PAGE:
In Brooklyn, fishing is the hobby of the workers Jonah Goodwin and Olaf Johnson and they use to fish every night in their old boat. Jonah's daughter is the twenty-one year-old telephone ... See full summary »
Harry and Eve Graham are trying to adopt a baby. The head of the agency senses Harry is keeping a secret and does some investigating. He soon discovers Harry has done an unusual amount of ... See full summary »
Susie is secretary to handsome talent agent Peter Sands and keeps getting messed up in (and messing up) his private life. She's assisted (usually) by receptionist Vi and semi-rival Sylvia. ... See full summary »
This was an anthology series that presented a different story and different set of characters on each episode. It ran from 1954 to 1958 and featured Casino Royale of James Bond fame that lead to a feature film of the same name.
During the third and fourth seasons (September 1954 to June 1955 and October 1955 to June 1956), this program was broadcast on the CBS-TV network on Thursday evenings between 9:30 and 10:00 PM. See more »
In episode 1.2, "Dante's Inferno," the character played by Regis Toomey is listed as "Lt. Wald," even though he is referred to in dialog several times as "Lt. Waldo." The role of Herb Vigran is identified there as "Monty Leeds," but in all subsequent episodes set in the titular nightclub the name is given as "Monte [no surname]." See more »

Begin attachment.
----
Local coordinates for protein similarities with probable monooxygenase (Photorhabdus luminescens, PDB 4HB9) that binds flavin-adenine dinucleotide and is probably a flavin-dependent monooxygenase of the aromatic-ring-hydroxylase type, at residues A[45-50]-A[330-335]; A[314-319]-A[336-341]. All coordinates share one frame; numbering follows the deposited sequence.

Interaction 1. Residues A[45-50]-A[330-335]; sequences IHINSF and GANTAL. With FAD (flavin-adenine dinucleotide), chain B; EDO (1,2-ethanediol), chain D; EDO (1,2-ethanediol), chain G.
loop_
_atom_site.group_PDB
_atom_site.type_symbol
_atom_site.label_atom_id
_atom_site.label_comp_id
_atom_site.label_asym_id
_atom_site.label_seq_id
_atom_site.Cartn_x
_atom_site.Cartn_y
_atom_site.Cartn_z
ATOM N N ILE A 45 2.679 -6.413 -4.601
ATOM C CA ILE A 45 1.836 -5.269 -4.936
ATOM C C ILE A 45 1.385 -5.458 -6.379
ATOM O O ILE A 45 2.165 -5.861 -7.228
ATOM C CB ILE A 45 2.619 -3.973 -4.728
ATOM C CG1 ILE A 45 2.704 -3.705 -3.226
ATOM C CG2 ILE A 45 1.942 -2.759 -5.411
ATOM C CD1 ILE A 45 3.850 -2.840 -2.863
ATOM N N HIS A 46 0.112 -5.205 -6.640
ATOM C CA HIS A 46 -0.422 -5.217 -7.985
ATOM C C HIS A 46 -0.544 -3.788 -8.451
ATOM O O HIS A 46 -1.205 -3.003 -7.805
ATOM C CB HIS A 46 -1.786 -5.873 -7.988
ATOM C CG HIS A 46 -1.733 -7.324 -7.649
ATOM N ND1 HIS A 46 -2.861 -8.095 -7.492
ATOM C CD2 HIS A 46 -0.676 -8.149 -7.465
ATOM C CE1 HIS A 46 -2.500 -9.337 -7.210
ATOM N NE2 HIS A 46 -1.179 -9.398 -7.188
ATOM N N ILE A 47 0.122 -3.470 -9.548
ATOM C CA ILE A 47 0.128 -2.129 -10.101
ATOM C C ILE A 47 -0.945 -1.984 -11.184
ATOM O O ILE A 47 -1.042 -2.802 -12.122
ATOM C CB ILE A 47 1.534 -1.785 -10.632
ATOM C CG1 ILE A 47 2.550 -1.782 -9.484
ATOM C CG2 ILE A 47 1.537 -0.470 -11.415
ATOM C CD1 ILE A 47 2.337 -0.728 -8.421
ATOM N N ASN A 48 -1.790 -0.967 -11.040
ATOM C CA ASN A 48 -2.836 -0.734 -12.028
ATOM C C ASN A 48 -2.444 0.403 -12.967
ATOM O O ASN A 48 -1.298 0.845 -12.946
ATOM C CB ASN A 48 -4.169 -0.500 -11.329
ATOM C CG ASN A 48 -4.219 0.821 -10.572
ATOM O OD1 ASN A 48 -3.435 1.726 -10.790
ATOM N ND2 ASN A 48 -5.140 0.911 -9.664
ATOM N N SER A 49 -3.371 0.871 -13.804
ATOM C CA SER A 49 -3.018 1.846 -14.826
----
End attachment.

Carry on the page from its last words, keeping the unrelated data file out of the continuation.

This first television series produced by the company that became Four Star Productions was a surprisingly good, well written and directed show to have been produced on the west coast in the early fifties (the "quality" shows made in those days mostly emanated from New York, while the filmed shows made in Hollywood were mostly children and family fare such as Superman and The Lone Ranger, or else situation comedies). Four Star Theater was an attempt to make a first-class anthology series in Hollywood, and as such it succeeded. There were many outstanding episodes, and some highly gifted people worked on it from time to time, from writers of the caliber of Blake Edwards to such gifted directors as Robert Florey, Robert Aldrich and Tay Garnett. The shows ranged from mysteries to dramas to comedies; one never knew quite what to expect, which was part of the show's charm. I wish that some cable network would-rerun them,--they probably won't, since they're all filmed in black and white--or that they'll be reissued on tape or DVD. It's a show well worth looking for.
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